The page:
Gun control advocates from Massachusetts to California are taking aim anew at their familiar target. Generally convinced that a national handgun control law is unlikely to be enacted by the 97th Congress, they are marshaling forces at the state level to attack handgun abuse.
Measures ranging from bans on handgun sales to tougher penalties for the illegal possession of handguns are being readied or have already been filed in more than a dozen states. And leaders of the gun control movement anticipate similar proposals will surface during the next few weeks.
The recent, well-publicized slayings of ex-Beatle John Lennon and prominent Washington D. C., physician Michael J. Halberstram are the latest incidents to rally support for stronger handgun laws.
"All kinds of people are coming forth wanting to know what they can do to help," reports Kathy Zartman of the Chicago Committee for Handgun Control. Similar response is noted by leaders of parallel efforts in other major cities from coast to coast.
Despite the current wave of enthusiasm for stricter gun laws, longtime antihandgun activists such as John J. Buckley, a county sheriff who spearheaded gun control efforts in Massachusetts for nearly a decade, anticipate tough going in getting new laws passed.
"We are still up against a well-organized and heavily financed opposition," he says, recalling how his side was substantially outspent by gun advocates in an attempt to place a virtual ban on privately owned handguns in Massachusetts in 1976. The initiative was beaten by better than 2 to 1.
Nevertheless, Mr. Buckley and others committed to that cause in Massachusetts are discussing another ballot drive for 1982.
Handgun foes in California have all but decided on a similar initiative in that state. That move was under consideration before the Lennon slaying and stems in part from the November 1978 shooting of San Francisco Mayor George Moscone.
The Los Angeles-based Handgun Coalition for Southern California is lining up volunteers for a possible signature drive to get the question on the statewide ballot. Meanwhile, leaders of the sister Handgun Control Coalition for Northern California (HCCNC) are shaping a measure for legislative consideration early next year.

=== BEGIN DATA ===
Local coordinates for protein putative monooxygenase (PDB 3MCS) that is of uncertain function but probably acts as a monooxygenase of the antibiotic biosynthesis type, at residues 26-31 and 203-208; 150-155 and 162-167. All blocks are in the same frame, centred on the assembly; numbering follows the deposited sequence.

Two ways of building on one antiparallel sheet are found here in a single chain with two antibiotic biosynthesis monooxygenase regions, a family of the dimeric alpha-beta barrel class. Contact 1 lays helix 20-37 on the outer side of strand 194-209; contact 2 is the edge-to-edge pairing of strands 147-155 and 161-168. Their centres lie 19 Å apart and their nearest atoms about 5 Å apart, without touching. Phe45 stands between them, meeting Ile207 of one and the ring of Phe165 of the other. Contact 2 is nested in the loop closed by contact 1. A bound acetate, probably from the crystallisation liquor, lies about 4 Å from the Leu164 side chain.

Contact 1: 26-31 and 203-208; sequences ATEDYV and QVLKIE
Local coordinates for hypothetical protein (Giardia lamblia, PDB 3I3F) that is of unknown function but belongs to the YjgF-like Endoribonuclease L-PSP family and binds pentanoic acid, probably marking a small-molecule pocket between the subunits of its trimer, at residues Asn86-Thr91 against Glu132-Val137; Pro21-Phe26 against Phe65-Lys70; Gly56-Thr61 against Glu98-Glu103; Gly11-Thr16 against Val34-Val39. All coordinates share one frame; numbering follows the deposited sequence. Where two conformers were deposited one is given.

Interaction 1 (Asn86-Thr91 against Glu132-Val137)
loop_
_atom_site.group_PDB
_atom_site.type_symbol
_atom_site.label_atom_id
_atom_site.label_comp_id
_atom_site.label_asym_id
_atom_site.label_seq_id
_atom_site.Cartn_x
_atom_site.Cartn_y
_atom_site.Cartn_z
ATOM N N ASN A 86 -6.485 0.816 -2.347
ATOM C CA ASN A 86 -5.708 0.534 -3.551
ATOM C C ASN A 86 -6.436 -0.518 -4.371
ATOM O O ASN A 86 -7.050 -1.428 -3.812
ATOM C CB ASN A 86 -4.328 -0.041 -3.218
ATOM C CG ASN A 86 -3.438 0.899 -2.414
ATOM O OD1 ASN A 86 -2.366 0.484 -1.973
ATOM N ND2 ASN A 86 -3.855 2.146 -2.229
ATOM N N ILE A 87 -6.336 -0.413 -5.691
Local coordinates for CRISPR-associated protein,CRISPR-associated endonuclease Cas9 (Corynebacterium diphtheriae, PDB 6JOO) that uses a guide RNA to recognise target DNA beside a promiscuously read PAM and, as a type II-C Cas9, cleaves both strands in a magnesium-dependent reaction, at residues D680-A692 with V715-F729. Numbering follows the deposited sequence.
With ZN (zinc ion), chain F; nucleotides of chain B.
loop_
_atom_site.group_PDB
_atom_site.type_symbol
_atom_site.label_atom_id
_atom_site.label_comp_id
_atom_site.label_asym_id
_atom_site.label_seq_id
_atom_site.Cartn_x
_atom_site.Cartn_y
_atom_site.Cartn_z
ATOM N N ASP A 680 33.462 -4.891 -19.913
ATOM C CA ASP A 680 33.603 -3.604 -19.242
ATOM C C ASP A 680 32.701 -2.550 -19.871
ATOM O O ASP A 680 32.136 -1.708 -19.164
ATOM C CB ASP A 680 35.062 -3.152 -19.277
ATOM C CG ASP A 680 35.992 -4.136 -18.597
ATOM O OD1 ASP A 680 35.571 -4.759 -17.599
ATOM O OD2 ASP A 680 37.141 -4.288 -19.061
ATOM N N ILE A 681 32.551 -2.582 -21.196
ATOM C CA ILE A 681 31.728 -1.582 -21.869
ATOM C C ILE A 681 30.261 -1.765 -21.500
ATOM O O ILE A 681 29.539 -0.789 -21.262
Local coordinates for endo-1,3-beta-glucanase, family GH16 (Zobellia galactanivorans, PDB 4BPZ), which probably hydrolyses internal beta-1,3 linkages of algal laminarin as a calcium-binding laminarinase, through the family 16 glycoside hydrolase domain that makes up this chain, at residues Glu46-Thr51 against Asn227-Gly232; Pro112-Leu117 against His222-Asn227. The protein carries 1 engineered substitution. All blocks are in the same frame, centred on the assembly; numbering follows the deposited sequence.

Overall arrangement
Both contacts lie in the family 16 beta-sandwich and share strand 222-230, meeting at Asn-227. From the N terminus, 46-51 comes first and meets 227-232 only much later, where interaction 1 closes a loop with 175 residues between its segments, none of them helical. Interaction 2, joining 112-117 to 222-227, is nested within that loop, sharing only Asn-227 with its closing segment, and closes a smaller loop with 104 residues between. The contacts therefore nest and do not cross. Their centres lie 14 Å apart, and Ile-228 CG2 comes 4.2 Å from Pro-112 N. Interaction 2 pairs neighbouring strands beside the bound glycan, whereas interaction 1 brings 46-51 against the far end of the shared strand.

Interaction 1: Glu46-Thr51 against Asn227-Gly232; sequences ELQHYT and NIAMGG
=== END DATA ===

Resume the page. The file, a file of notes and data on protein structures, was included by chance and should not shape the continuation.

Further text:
"I think we should go all the way and push for a law which would prohibit the sale of handguns, similar to what they have in Washington, D. C.," asserts Marilyn Borovoy, HCCNC secretary-treasurer.
The District of Columbia measure, on the books since 1977 is considered the toughest of its kind. According to a US Conference of Mayors study last spring, the law has led to a 26 percent reduction in handgun-related homicides during its first two years on the books. Handgun assaults in the nation's capital were reduced 10.5 percent and robberies with such weapons dropped 22.5 percent.
Similar legislation is being proposed in at least two other states -- Massachusetts and Michigan.
Much of the handgun control legislation will zero in on stiffer penalties and making it harder to buy or obtain a license to carry such small firearms.
Every state except New Mexico have at least some gun control laws on their books. In many state, however, the restriction covers little more than outlawing the carrying of a concealed gun, says Edward D. Jonmes III, senior economist for the US Department of Justice who has just completed a soon-to-be-released study of gun laws around the nation.
Only Illinois and Massachusetts require the presentation of identification cards for the purchase of handguns. Hawaii, Illinois, Massachusetts, Michigan, Mississippi, and New York, plus the District of Columbia, require licenses to carry such weapons.
Those convicted of crimes while armed with a handgun face mandatory prison sentences in Delaware, Florida, Maryland, Minnesota, Rhode Island, Tennessee, and Washington.
The nation's latest gun control law, enacted last summer in New York, provides for mandatory imprisonment for anyone convicted of carrying an unlicensed handgun who had been convicted of a serious felony within the previous five years. An even stiffer measure, on the Massachusetts books since 1975, requires a one-year sentence for carrying a gun without a license.
Critics of that law, under which illegal handgun possession convictions dropped from 41 percent in 1974 to 17 percent in 1976, question its effectiveness. They suggest that juries are now more reluctant to convict those accused of illegal possession, knowing the accused if found guilty will face a year in jail, without possibility of parole or furlough.
In Maryland, State Sen. J. Joseph Curran, a Baltimore Democrat, is leading the effort to require those seeking to purchase handguns to take a needs and competency test. The test would be identical to the one given in order to acquire a license to carry such firearms.
A similar measure nearly passed the state senate earlier this year. Gun control advocates in Maryland also seek tougher penalties for convictions under Maryland's 1972 law imposing a maximum five year imprisonment for use of a handgun in commission of a crime.
Illinois gun control champions, including State Rep. Barbara Currie, are readying a proposal that would make anyone trying to buy a handgun in another community subject to the same restrictions as imposed in his or her home town. Gun control measures also are being drafted for the next seession of the Connecticut, Georgia, Indiana, Michigan, Ohio, Rhode Island, and Virginia legislatures.